Looking at the Data

Another common challenge is a lack of data that would enable examination of program results or outcomes by race and ethnicity. Many jurisdictions do not track or analyze race and ethnicity data. When it is collected, the methodology for gathering the data may not be consistent across the justice system agencies. For example, law enforcement may track this data by asking individuals for their race, while jail booking staff might use race- or ethnicity-identifying data already in an individual’s record. This can lead to different numbers across agencies, making it all the more difficult to measure disproportionalities or disparities within a system. In many communities, the data is being collected but not analyzed, contributing to significant gaps in the understanding of how the local justice system impacts different groups within the community. Finally, analyses of data by race and ethnicity can illuminate strategies that are or may be effective in reducing or helping to mitigate disparities.

Communication challenges often arise during examinations of local racial disproportionalities and disparities. As discussed, confronting data revealing racial inequities may cause defensiveness among leadership and create demands for perpetual data analyses as stakeholders attempt to determine the disparities’ root causes, distracting the group from implementing needed solutions. It is important that stakeholders are supported in finding ways to leverage findings into action, keeping efforts directed at identifying and implementing forward-looking measures to reduce racial disparities.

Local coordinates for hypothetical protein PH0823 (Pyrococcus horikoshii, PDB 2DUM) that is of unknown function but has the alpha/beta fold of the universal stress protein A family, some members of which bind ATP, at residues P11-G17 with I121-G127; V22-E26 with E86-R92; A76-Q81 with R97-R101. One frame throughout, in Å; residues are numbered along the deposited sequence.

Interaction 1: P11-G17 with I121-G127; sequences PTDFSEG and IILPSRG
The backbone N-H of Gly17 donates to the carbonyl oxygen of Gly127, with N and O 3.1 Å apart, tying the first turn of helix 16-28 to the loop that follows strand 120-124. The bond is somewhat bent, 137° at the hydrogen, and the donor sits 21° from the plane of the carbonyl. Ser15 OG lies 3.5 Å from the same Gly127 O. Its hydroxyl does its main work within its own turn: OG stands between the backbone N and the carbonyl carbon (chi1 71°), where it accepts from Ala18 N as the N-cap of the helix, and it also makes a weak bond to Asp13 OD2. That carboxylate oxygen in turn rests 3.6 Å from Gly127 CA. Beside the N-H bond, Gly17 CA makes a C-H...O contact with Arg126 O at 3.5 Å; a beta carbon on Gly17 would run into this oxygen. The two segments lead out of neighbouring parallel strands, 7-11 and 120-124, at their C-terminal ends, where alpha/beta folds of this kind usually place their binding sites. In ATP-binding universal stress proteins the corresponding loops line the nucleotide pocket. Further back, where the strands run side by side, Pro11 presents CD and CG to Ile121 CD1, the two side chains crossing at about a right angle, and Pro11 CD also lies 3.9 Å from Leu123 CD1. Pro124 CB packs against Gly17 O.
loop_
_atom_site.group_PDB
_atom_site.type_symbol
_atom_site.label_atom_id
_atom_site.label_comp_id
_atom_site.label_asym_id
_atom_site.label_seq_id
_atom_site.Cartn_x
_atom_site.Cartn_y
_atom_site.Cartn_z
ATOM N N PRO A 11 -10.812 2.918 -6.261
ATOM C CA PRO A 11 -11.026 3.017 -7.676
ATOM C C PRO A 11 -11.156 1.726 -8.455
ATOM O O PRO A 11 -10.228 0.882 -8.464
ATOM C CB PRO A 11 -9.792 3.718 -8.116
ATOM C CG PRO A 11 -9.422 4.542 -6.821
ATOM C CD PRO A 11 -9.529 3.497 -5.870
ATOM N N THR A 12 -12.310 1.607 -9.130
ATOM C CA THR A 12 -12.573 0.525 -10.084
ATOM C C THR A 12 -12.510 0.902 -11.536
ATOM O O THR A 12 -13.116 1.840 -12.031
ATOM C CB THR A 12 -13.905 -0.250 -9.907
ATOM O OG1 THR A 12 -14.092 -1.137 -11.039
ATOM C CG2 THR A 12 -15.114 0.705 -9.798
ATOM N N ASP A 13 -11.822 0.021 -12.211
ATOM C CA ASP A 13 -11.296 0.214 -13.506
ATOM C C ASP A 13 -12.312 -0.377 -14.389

Engaging the Community

Stakeholders often struggle to effectively engage the community as they attempt to make improvements to the criminal justice system. Criminal justice system staff and agencies have long been accustomed to wielding considerable power and making significant decisions on behalf of community members without dialogue or consensus. A paradigm shift needs to take place in order to share power with the community and ensure that the people who will be affected by program, policy, or practice changes are actively included in their creation and implementation. Justice-involved individuals often know more about the details of their local criminal justice system than some of the leading community stakeholders, who are often siloed in their particular part of the system. It is important for stakeholders to understand this and learn about local inequities and the history of structural racism in their communities in order to effectively engage the public in community-wide events or implement large-scale efforts to reduce disparities.

Further Topics

There are many other important aspects of working with jurisdictions to reduce racial and ethnic disparities in their criminal justice and behavioral health systems. This article captures a few key takeaways from the GAINS Center’s year’s Data-Driven Equity & Inclusion Learning Collaborative. If you have additional questions regarding this topic, please reach out to us here at the GAINS Center with your inquiries.